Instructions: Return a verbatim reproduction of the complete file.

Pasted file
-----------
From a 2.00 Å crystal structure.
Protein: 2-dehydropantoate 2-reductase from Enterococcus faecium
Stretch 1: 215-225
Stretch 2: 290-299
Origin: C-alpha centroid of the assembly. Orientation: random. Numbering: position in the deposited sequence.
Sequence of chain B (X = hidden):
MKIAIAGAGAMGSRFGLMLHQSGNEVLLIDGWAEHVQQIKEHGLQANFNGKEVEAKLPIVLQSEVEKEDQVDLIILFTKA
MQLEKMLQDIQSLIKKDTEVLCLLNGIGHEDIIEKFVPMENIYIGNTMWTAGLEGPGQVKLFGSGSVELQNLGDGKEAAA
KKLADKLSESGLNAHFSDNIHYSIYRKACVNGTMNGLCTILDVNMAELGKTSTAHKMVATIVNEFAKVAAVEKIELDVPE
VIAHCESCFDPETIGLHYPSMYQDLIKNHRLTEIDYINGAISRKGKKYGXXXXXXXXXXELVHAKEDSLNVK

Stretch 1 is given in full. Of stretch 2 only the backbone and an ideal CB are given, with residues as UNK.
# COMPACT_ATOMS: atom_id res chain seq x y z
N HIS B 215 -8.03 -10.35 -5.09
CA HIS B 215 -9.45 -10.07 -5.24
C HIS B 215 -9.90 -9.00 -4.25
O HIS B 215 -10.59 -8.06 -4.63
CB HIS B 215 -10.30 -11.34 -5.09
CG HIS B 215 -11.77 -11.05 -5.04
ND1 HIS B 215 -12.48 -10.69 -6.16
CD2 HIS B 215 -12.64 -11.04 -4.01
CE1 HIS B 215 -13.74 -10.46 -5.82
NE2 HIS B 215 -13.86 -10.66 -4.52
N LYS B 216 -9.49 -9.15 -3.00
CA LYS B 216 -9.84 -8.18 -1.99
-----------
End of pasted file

From a 2.00 Å crystal structure.
Protein: 2-dehydropantoate 2-reductase from Enterococcus faecium
Stretch 1: 215-225
Stretch 2: 290-299
Origin: C-alpha centroid of the assembly. Orientation: random. Numbering: position in the deposited sequence.
Sequence of chain B (X = hidden):
MKIAIAGAGAMGSRFGLMLHQSGNEVLLIDGWAEHVQQIKEHGLQANFNGKEVEAKLPIVLQSEVEKEDQVDLIILFTKA
MQLEKMLQDIQSLIKKDTEVLCLLNGIGHEDIIEKFVPMENIYIGNTMWTAGLEGPGQVKLFGSGSVELQNLGDGKEAAA
KKLADKLSESGLNAHFSDNIHYSIYRKACVNGTMNGLCTILDVNMAELGKTSTAHKMVATIVNEFAKVAAVEKIELDVPE
VIAHCESCFDPETIGLHYPSMYQDLIKNHRLTEIDYINGAISRKGKKYGXXXXXXXXXXELVHAKEDSLNVK

Stretch 1 is given in full. Of stretch 2 only the backbone and an ideal CB are given, with residues as UNK.
# COMPACT_ATOMS: atom_id res chain seq x y z
N HIS B 215 -8.03 -10.35 -5.09
CA HIS B 215 -9.45 -10.07 -5.24
C HIS B 215 -9.90 -9.00 -4.25
O HIS B 215 -10.59 -8.06 -4.63
CB HIS B 215 -10.30 -11.34 -5.09
CG HIS B 215 -11.77 -11.05 -5.04
ND1 HIS B 215 -12.48 -10.69 -6.16
CD2 HIS B 215 -12.64 -11.04 -4.01
CE1 HIS B 215 -13.74 -10.46 -5.82
NE2 HIS B 215 -13.86 -10.66 -4.52
N LYS B 216 -9.49 -9.15 -3.00
CA LYS B 216 -9.84 -8.18 -1.99